How Does Identity Theft Happen?

How Does Identity Theft Happen?

Anas Bouargane 28/02/2020 5

It’s general wisdom to keep your personal identification information or PII secret.

But nowadays, it becomes tougher to do so as technology and the Internet have become an integrated part of our lives and many services require us to insert our PII as we register and log in. 

PII such as our social security number, driver’s license, and health insurance details is a few of the many things fraudsters can use to commit a crime using our identity without our knowledge.

I’ll be sharing some of the common ways identity theft happens so you’ll be more careful about what to look out for!

Image by B_A from Pixabay 

Your ID is Stolen

When your ID is stolen, depending on the type data it includes, someone can hijack your personal accounts and impersonate you. For example if some acquires your driver’s license illegally, the thief could use your license and pass off his traffic violations to you. This article describes what to do when your driver’s license gets stolen, which first and foremost involves contacting the police and notifying your state DMV. From clear cut financial theft to complex insurance scams, if another party can benefit from stolen data, hackers will find a way to get their hands on them.

Data Breaches

A data breach happens when private and confidential information is accessed without authorization. This can hurt individuals like you and me to large organizations such as banks and global retailers. 

When a data breach happens, it can be difficult to detect. According to an article in Kommandotech, it takes an average of 279 days for an organization to detect and contain a data breach. 

So what happens to priceless data when there is a data breach?

If your credit card information gets stolen, a highly-skilled thief can use the information to create a clone of the credit card. When it’s swiped, it’s as if you completed the transaction and you end up footing the bill. That’s just one of the many types of data hackers would love to get their hands on.

Phishing

When a scammer poses as a legitimate organization and sends you an e-mail requesting your password or other confidential data, that is called phishing. Fraudsters are getting better at imitating e-mail templates and sometimes use images rather than texts to stay below the radar of anti-phishing filters.

These e-mails usually do one of two things:

  1. Request that you open the link attached to the e-mail and fill in the required details, or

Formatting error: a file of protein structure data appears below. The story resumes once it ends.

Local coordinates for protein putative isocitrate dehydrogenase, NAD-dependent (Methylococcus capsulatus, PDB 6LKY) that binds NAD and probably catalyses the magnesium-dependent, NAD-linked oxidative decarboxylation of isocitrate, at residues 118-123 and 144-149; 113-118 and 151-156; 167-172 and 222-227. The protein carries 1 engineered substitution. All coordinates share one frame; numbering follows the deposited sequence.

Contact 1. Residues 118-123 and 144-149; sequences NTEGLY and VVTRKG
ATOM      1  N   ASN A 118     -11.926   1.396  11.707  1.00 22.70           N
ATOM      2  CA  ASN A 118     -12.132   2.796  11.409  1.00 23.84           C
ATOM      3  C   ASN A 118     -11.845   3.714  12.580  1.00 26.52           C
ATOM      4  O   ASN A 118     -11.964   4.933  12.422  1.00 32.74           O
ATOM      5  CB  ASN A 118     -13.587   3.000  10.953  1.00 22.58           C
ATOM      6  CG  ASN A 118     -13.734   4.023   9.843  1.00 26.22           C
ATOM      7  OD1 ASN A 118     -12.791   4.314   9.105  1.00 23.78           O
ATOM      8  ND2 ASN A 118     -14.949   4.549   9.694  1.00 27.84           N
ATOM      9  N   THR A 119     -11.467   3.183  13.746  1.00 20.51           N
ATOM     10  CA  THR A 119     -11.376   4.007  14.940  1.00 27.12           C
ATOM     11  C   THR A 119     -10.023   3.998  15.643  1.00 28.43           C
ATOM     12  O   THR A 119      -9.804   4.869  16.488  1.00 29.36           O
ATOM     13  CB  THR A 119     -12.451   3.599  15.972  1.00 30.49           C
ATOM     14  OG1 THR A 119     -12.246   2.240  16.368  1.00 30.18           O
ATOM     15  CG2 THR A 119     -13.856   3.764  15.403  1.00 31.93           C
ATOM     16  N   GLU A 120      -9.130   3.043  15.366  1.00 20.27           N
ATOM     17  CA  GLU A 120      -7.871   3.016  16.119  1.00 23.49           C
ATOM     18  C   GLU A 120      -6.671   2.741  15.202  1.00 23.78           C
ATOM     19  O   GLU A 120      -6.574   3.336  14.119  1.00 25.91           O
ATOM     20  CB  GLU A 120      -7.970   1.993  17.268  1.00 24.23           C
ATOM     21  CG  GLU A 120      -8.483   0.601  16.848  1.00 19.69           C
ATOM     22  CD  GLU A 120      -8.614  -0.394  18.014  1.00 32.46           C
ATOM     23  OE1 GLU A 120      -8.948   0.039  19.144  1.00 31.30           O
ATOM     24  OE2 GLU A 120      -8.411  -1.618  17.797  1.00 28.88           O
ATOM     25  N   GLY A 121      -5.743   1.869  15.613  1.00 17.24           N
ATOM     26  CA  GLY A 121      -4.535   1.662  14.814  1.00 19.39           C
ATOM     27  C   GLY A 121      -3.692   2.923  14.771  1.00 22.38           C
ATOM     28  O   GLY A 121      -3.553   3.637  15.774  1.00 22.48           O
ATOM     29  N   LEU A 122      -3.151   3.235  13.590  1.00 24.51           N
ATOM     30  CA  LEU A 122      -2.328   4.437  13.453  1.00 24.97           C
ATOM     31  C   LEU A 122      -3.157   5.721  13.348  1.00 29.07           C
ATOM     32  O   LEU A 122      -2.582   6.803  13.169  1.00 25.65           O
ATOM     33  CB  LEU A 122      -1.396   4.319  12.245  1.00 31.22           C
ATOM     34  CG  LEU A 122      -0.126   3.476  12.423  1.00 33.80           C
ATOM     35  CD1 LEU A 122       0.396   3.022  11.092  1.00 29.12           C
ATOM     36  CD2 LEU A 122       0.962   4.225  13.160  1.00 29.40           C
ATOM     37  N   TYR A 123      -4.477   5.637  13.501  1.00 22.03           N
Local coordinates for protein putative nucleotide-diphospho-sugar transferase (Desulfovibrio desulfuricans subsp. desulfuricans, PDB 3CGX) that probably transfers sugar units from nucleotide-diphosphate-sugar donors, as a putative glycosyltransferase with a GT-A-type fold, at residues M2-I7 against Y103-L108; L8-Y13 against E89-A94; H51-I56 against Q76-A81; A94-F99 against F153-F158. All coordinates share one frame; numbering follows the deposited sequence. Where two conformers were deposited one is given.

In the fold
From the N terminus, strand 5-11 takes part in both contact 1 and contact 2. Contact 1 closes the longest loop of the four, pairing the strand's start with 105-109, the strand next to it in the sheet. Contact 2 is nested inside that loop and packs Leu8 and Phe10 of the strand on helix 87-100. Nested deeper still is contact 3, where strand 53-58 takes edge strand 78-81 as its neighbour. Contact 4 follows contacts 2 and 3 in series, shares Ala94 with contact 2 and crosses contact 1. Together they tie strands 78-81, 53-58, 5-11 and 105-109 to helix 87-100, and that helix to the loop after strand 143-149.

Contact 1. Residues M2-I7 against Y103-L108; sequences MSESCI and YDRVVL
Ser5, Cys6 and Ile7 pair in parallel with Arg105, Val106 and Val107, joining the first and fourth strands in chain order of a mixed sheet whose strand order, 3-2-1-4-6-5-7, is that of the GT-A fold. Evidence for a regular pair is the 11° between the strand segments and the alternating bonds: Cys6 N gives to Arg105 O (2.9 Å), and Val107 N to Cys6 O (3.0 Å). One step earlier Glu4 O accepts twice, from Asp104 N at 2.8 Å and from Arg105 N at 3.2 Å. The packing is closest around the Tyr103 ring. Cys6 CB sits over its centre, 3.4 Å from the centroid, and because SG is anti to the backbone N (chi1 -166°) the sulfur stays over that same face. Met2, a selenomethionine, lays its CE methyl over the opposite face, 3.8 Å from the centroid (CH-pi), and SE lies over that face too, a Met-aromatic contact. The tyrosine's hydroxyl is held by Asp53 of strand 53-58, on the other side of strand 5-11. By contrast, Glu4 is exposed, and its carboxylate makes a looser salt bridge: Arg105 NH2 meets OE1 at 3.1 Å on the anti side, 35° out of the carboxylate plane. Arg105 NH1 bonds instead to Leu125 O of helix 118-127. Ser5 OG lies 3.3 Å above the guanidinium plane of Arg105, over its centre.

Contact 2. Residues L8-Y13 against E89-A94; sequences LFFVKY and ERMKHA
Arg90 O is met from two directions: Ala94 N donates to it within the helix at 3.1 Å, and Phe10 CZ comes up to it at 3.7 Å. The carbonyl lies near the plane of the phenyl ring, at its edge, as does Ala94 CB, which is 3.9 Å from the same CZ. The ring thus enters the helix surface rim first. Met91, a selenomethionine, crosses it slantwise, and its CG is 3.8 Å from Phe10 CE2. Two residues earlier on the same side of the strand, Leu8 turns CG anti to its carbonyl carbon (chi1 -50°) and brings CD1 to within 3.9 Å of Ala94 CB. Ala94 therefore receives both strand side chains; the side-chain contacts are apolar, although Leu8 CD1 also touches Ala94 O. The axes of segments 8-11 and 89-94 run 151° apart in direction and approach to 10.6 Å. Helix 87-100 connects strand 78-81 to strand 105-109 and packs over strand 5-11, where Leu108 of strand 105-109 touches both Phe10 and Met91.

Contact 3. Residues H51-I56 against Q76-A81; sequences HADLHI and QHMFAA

2. Ask you to download an attachment that contains malware (software that is used to steal data).

Be vigilant when you open these e-mails. If you download the attachment, all your valuable data will be exposed to hackers.

Public Internet Connections

Free Wi-Fi is convenient to have, but you need to always be aware of what you’re doing while you’re on it. And don’t assume your cafe’s password-protected Wi-Fi is safe, either. A “man-in-the-middle” attack is when a third party interrupts two parties that are communicating with each other. In our case, the two parties are you and the websites you visit. 

Open Wi-Fi is often unencrypted and unsecured, so hackers exploit this security flaw and can scan through the data that’s transmitted between you and the websites you visit.  This includes passwords, banking details, e-mail conversations, and so on.

Another method hackers use to lure people into being identity theft victims is through rogue Wi-Fi hotspots. 

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  • David Rodgers

    Thanks for the tips

  • Mike Bryant

    I gotta stop using public Wi-Fi

  • Andy Dunston

    You scared the hell out of me !!!

  • Lewis Grainger

    Give every criminal that commits identity theft the death penalty. Watch the numbers dramatically drop. You're welcome.

  • Robin Tilburgs

    Good post

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Anas Bouargane

Business Expert

Anas is the founder of CEF Académie, a platform that provides guidance and support for those willing to study in France. He previously interned at AlphaSense. Anas holds a bachelor degree in applied economics from the University Paris Sud.

   

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